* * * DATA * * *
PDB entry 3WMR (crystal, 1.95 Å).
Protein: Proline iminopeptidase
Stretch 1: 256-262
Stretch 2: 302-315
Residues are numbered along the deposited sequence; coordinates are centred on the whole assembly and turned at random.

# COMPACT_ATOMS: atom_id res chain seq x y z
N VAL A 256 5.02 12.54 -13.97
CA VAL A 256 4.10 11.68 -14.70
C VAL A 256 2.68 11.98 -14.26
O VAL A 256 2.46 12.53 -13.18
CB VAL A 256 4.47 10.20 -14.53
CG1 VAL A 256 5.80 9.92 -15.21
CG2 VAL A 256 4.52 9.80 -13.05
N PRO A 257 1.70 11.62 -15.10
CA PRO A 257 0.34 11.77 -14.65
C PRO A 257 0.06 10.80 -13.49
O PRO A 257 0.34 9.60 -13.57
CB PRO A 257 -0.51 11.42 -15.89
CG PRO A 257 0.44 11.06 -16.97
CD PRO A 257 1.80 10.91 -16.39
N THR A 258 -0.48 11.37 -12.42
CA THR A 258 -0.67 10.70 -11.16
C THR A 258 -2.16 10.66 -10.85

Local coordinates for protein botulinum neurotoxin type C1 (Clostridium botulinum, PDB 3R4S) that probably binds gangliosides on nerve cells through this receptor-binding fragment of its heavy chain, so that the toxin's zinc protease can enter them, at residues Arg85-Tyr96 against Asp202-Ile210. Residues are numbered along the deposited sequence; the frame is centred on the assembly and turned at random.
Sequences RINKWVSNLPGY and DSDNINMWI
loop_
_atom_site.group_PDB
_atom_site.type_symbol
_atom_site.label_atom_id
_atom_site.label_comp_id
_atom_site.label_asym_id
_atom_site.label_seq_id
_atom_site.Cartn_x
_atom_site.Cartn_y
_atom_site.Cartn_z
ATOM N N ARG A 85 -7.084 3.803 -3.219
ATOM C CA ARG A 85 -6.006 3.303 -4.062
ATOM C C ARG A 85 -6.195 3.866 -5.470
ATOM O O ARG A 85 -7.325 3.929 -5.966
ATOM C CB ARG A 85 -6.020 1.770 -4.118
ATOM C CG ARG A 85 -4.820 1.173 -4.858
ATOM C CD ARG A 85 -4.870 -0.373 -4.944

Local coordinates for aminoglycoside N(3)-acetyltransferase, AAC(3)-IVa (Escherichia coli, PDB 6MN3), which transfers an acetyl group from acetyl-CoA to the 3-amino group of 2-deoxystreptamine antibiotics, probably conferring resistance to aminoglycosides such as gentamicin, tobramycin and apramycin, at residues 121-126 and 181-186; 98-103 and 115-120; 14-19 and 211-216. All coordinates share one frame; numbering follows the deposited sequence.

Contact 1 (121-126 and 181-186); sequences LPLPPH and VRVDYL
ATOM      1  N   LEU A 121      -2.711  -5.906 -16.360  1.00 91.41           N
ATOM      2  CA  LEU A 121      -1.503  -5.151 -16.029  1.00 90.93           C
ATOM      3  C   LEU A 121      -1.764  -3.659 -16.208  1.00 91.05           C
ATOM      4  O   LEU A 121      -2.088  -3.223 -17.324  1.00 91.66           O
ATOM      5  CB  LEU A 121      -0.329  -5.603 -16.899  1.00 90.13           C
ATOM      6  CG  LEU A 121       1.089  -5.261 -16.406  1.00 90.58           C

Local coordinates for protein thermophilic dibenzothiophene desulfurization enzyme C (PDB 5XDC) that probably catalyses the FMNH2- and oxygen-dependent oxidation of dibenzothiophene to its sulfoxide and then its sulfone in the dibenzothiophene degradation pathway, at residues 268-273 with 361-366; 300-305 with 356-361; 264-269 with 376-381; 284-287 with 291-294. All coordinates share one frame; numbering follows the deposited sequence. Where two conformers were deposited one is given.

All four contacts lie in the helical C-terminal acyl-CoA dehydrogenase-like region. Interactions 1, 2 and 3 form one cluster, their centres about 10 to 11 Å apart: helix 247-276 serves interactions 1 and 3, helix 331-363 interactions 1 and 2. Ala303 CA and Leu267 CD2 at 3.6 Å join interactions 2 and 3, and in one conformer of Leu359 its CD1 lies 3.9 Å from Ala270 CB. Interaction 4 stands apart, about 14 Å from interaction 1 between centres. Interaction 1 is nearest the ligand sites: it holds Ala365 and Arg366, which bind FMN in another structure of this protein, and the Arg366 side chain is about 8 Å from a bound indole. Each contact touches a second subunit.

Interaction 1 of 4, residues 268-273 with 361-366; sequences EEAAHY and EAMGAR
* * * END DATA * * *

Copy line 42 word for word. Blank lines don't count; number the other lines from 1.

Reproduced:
ATOM C CD ARG A 85 -4.870 -0.373 -4.944